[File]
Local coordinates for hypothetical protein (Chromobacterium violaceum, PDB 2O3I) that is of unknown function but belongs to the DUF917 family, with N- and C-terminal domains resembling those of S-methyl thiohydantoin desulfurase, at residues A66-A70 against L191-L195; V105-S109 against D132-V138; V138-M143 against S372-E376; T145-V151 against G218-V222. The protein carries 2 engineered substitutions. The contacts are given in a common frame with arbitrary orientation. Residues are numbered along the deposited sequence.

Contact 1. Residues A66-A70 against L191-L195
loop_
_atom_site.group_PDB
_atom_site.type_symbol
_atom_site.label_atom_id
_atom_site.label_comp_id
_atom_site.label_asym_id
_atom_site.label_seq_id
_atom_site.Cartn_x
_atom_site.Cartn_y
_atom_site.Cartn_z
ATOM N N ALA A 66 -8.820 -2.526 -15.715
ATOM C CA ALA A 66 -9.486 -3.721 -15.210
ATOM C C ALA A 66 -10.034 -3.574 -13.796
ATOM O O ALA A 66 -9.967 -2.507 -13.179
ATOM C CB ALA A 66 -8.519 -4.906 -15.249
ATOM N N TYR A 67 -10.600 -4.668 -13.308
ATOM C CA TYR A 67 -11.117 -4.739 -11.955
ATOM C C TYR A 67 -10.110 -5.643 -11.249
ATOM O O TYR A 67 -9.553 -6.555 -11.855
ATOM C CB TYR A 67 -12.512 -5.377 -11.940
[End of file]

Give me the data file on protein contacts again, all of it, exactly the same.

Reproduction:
Local coordinates for hypothetical protein (Chromobacterium violaceum, PDB 2O3I) that is of unknown function but belongs to the DUF917 family, with N- and C-terminal domains resembling those of S-methyl thiohydantoin desulfurase, at residues A66-A70 against L191-L195; V105-S109 against D132-V138; V138-M143 against S372-E376; T145-V151 against G218-V222. The protein carries 2 engineered substitutions. The contacts are given in a common frame with arbitrary orientation. Residues are numbered along the deposited sequence.

Contact 1. Residues A66-A70 against L191-L195
loop_
_atom_site.group_PDB
_atom_site.type_symbol
_atom_site.label_atom_id
_atom_site.label_comp_id
_atom_site.label_asym_id
_atom_site.label_seq_id
_atom_site.Cartn_x
_atom_site.Cartn_y
_atom_site.Cartn_z
ATOM N N ALA A 66 -8.820 -2.526 -15.715
ATOM C CA ALA A 66 -9.486 -3.721 -15.210
ATOM C C ALA A 66 -10.034 -3.574 -13.796
ATOM O O ALA A 66 -9.967 -2.507 -13.179
ATOM C CB ALA A 66 -8.519 -4.906 -15.249
ATOM N N TYR A 67 -10.600 -4.668 -13.308
ATOM C CA TYR A 67 -11.117 -4.739 -11.955
ATOM C C TYR A 67 -10.110 -5.643 -11.249
ATOM O O TYR A 67 -9.553 -6.555 -11.855
ATOM C CB TYR A 67 -12.512 -5.377 -11.940